NGOs are “spooked” by a new study ordered by Brussels, sources have told the outlet
A survey commissioned by the EU could signal that Brussels is getting ready to introduce its own foreign agents law, Politico reported on Monday.
NGOs and consultancies are said to be “spooked” over the potential move, which could mean they would have to report any foreign funding to the European Commission, the outlet said.
Three sources told Politico that a study, performed by a third party on behalf of the Commission and asking non-profit organizations to reveal if they receive any funding from outside the EU, has been circulating in Brussels.
According to the sources, the question made some groups worry that by answering it they were “effectively putting themselves on a future list.”
The study “took a lot of people back,” said Nick Aiossa, the head of policy and advocacy at Transparency International, a German-registered NGO set up with the goal of tackling corruption worldwide. The group is linked to Open Society Foundations – a grantmaking network founded and chaired by controversial investor and sponsor of neoliberal causes George Soros.
Aiossa told Politico that he took part in an oral questionnaire as part of the survey and that the “guiding questions suggested they were evaluating whether Transparency International was a threat to democracy.”
Georgian MPs reject ‘foreign agents’ bill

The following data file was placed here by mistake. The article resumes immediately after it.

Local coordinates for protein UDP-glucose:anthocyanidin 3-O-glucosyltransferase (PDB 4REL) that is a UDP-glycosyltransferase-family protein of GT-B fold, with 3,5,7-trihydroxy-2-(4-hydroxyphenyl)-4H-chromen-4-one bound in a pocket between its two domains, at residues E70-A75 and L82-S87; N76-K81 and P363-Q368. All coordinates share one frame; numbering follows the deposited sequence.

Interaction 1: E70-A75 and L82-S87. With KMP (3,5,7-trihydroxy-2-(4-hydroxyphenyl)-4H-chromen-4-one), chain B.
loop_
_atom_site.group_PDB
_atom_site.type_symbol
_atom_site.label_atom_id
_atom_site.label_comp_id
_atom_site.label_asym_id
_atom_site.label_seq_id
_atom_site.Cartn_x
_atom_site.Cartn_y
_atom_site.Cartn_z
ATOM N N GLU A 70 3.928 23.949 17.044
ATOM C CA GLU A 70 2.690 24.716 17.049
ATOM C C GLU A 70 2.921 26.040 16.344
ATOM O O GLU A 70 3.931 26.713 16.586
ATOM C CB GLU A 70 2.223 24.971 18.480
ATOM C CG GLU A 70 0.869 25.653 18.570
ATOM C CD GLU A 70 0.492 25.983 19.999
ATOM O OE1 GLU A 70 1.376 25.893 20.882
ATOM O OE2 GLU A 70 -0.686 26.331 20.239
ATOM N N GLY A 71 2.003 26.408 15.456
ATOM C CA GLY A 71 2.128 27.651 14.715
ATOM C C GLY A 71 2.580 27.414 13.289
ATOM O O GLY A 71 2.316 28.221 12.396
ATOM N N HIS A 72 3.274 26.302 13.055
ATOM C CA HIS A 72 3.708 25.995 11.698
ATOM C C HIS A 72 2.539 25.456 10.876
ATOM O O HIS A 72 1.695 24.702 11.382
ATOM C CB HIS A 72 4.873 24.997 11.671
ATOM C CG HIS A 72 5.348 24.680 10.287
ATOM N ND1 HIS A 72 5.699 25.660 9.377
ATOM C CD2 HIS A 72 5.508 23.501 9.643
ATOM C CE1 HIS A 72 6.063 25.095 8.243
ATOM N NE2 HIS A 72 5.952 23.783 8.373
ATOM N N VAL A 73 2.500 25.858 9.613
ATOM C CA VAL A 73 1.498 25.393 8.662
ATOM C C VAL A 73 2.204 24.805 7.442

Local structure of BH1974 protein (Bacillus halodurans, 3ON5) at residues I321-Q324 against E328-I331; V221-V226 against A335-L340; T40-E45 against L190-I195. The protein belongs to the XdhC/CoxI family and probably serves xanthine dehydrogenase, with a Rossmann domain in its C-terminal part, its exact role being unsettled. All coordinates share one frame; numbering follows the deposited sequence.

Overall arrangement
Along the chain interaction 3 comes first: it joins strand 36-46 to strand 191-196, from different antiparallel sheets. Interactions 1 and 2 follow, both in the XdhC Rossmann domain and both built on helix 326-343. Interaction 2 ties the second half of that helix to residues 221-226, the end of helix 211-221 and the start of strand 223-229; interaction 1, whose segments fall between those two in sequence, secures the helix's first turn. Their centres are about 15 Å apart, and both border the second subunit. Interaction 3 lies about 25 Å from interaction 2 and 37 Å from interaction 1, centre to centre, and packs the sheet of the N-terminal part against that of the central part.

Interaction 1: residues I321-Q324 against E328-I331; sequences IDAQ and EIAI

The study was ordered by the office of European Commission Vice President for Values and Transparency Vera Jourova, which is tasked with developing the so-called “defense of democracy” package, the report said.
That legislation, which is aimed at protecting key EU institutions from influence from foreign actors, had been promised by Commission President Ursula von der Leyen during her State of the Union speech in September. It’s expected to be finalized by the end of May.
“The timing is awkward” for the EU to be working on such a law, Politico pointed out, recalling recent protests in aspiring EU member Georgia.
Thousands took to the streets in the capital, Tbilisi, for several days earlier in March decrying a draft law on foreign agents. The opposition, which rallied the people, has blamed the government for trying to pass “Russian-style” legislation, requiring any group receiving more than 20% of its funding from abroad to register as a foreign agent.
Brussels fully sided with the demonstrators, with EU foreign policy chief Josep Borrell describing the now-abandoned law as “a very bad development for Georgia and its people” and warning that “it goes against Georgia’s stated objective of joining the EU.”